New report shows A.I. more accurately diagnoses skin cancer

Residents of Oklahoma who are interested in the growing role that artificial intelligence plays in the medical field will want to know about a new international study published in the Annals of Oncology. Researchers tested a form of deep learning called convolutional neural networks (CNN) and found that AI can diagnose skin cancer more precisely than experienced dermatologists.

The test began with researchers showing the CNN more than 100,000 images (captured through dermoscopy) of benign and malignant skin cancers and moles together with their diagnoses. This trained the network to distinguish between the two types. Afterward, a new set of 300 images followed by 100 pictures were shown. The first set tested the network's diagnostic ability, and the second tested both the CNN and a team of 58 doctors from 17 different countries.

Coverage of self-driving car crash incurs Tesla CEO's criticism

While Tesla is rightfully considered a pioneer in self-driving vehicle technology, that technology still has a long way to go before it can be proven safe. A recent accident in Utah illustrates this fact. The driver of a Tesla Model S crashed into a fire truck and broke her ankle because, even though the Autopilot program was on, she was looking down at her phone. The reaction to this accident, or, rather, to the news coverage it received, should make residents of Oklahoma wonder about Tesla's priorities.

The Tesla CEO, along with several of the company's supporters, made comments on social media to the effect that such a minor accident should not become front-page news when more serious crashes are daily taking lives on the road. Others have replied, saying that any accident involving Tesla vehicles is newsworthy because it addresses some very real concerns.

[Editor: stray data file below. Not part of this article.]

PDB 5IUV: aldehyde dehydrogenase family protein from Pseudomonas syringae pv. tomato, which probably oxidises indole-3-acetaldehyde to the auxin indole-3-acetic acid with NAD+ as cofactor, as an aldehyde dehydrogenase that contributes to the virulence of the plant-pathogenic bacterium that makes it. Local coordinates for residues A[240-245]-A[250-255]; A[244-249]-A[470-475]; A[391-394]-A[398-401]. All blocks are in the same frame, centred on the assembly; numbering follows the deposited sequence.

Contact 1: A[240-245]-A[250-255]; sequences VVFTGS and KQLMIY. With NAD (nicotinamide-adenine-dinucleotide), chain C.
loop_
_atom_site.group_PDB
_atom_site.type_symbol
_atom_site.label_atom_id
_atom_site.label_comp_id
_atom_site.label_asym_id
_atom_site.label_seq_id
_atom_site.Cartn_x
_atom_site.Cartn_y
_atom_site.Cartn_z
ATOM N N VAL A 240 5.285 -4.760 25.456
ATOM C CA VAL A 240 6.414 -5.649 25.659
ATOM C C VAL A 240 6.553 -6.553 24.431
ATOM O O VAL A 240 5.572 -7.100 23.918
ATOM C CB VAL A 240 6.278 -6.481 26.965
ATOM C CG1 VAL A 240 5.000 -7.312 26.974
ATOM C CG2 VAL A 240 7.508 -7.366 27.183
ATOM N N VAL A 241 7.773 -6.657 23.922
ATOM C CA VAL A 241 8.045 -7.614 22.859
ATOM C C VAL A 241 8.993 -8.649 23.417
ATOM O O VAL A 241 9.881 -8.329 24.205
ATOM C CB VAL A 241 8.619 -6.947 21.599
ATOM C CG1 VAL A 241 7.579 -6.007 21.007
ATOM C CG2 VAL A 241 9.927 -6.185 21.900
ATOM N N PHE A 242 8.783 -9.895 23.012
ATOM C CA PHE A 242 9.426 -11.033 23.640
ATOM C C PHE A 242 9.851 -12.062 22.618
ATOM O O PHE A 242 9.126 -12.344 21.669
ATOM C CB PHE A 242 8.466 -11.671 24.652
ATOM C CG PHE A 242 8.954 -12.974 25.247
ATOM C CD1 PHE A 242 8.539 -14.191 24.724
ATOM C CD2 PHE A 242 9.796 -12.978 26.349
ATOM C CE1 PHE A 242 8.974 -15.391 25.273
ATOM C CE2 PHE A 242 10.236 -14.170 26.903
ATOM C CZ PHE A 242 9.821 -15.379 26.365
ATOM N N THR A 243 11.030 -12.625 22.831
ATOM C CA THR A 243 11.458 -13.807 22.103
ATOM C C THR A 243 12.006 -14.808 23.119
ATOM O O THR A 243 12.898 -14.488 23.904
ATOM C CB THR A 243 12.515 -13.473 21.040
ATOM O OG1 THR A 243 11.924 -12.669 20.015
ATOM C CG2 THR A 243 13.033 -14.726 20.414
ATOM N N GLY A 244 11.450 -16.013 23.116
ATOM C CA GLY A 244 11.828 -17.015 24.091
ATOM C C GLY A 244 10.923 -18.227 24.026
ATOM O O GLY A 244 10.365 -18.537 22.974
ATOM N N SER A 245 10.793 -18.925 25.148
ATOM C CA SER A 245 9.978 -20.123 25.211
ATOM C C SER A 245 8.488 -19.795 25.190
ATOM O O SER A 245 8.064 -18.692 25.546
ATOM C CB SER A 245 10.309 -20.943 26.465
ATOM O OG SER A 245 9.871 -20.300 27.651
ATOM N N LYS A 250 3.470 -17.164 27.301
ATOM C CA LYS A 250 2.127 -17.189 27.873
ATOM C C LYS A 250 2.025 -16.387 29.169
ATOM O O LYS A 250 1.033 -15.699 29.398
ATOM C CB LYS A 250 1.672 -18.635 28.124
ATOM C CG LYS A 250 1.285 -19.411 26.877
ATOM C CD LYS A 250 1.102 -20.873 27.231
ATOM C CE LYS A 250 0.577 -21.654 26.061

National driving safety event scheduled for July

Motorists in Oklahoma and the rest of the country should be aware of Operation Safe Driver Week, which is being sponsored by the Commercial Vehicle Safety Alliance. The weeklong event, which is scheduled to begin on July 15, involves the participation of law enforcement officials who will be looking out for drivers of commercial and passenger vehicles engaged in unsafe driving.

According to a study conducted by the Federal Motor Carrier Safety Administration, unsafe driving behavior is the primary cause of crashes on the highway. Based on the results of the study, such negligent driving behavior is responsible for 88 percent of accidents involving large trucks and 93 percent of wrecks involving passenger vehicles.

Doctors leave surgical sponges in woman's abdomen

When Oklahoma patients undergo a surgical procedure, they don't expect sponges or other instruments to be left in their bodies. However, that's exactly what happened to a woman in Japan according to a report recently published in The New England Journal of Medicine.

The woman, age 42, complained to her doctors that she had been suffering from bloating in her abdomen for around three years. A physical examination and a CT scan revealed two masses, one near each of her hip bones. According to the results of the CT scan, the masses contained "hyperdense, stringy structures." Her doctors performed surgery and found that the masses were tucked into spaces of her abdomen known as the paracolic gutters, which separate the abdominal wall from the colon. They removed them and cut them open, finding gauze sponges encased in fibrous tissue.

Safety technology has potential to reduce truck accidents

News about fatal traffic accidents might feel normal to people in Oklahoma, but the CEO of the National Safety Council urges that people set high goals for roadway safety. She has advanced the goal of reducing traffic fatalities to zero by 2050. The council promotes a shift toward a culture of safety instead of accepting the inevitability of traffic deaths. Advances in safety technology have the potential to play a large role in improving vehicle safety, especially for large trucks.

According to research from the Insurance Institute for Highway Safety, blind-spot detection and forward-collision warning systems could aid truck drivers. Equipment that alerts truck drivers to lane departures and loss of stability also exist that could reduce the incidence or severity of commercial vehicle accidents by as much as 25 percent.